The chairman of the Justice and Electoral select committee is defending the submissions process for a Government search and surveillance bill and says it's not being rushed through.
The committee heard submissions last week on the bill which is based largely on a 2007 Law Commission report.
Auckland Council for Civil Liberties president Barry Wilson said submitters were given only 10 minutes each to make their case, creating the impression the bill was a done deal.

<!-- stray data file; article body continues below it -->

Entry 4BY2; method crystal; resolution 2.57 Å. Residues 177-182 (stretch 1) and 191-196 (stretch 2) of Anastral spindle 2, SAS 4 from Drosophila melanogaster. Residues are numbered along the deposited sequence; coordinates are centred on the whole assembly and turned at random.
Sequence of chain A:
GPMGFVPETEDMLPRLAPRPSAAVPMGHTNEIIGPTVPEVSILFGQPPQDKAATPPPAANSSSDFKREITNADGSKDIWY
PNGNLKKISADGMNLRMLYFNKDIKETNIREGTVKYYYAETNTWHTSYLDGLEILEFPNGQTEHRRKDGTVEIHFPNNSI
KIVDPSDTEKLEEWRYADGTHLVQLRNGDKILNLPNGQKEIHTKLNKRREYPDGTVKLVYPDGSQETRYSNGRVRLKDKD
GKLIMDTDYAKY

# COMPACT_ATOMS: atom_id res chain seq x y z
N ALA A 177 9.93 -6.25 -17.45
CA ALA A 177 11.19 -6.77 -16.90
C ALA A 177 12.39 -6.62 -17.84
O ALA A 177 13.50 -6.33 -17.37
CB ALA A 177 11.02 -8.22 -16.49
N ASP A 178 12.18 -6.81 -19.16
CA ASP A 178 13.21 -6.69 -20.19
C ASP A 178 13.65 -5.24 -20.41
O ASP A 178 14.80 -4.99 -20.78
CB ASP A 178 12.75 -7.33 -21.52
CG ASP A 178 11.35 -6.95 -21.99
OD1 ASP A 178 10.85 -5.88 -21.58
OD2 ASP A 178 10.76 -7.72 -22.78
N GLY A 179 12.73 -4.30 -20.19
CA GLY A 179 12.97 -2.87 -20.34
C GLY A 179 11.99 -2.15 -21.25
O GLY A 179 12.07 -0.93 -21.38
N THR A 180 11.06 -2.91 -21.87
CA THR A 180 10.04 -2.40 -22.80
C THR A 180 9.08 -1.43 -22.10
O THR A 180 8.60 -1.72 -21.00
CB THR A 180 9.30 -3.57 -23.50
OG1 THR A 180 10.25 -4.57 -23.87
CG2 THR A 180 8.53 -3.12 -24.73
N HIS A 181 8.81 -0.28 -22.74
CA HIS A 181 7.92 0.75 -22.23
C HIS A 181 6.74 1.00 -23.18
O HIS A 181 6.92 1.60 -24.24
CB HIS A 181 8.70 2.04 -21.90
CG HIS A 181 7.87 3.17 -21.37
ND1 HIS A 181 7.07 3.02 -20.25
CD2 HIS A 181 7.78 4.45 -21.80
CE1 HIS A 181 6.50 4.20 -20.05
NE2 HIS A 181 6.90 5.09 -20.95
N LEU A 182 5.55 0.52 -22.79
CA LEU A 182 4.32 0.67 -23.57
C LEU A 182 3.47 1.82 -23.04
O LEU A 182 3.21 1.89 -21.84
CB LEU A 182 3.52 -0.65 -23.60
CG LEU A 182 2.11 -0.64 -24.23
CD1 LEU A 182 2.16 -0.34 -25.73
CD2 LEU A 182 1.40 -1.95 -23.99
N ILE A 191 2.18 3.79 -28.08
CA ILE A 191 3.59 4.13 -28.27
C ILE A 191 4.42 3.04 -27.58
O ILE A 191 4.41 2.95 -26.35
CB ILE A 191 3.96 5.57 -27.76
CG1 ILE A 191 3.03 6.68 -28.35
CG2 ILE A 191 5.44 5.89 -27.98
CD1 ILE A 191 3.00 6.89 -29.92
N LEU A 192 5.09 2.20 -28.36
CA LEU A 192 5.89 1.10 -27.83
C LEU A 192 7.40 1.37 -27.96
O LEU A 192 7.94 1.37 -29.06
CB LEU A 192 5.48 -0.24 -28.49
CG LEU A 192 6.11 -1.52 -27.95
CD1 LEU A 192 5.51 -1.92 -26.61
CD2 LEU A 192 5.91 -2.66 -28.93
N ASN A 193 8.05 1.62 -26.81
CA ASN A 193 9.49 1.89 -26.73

The committee chairman, National Party MP Chester Borrows, insists all submitters are being taken seriously, but says if a submission is the same as one that's already been heard, MPs might have no questions.
Mr Borrows says the committee will put the bill back until next year if necessary.
The legislation would extend powers police currently have to other regulatory agencies.
These include the right to install recording devices and would allow the agencies to film people on their own property for up to three hours without a warrant.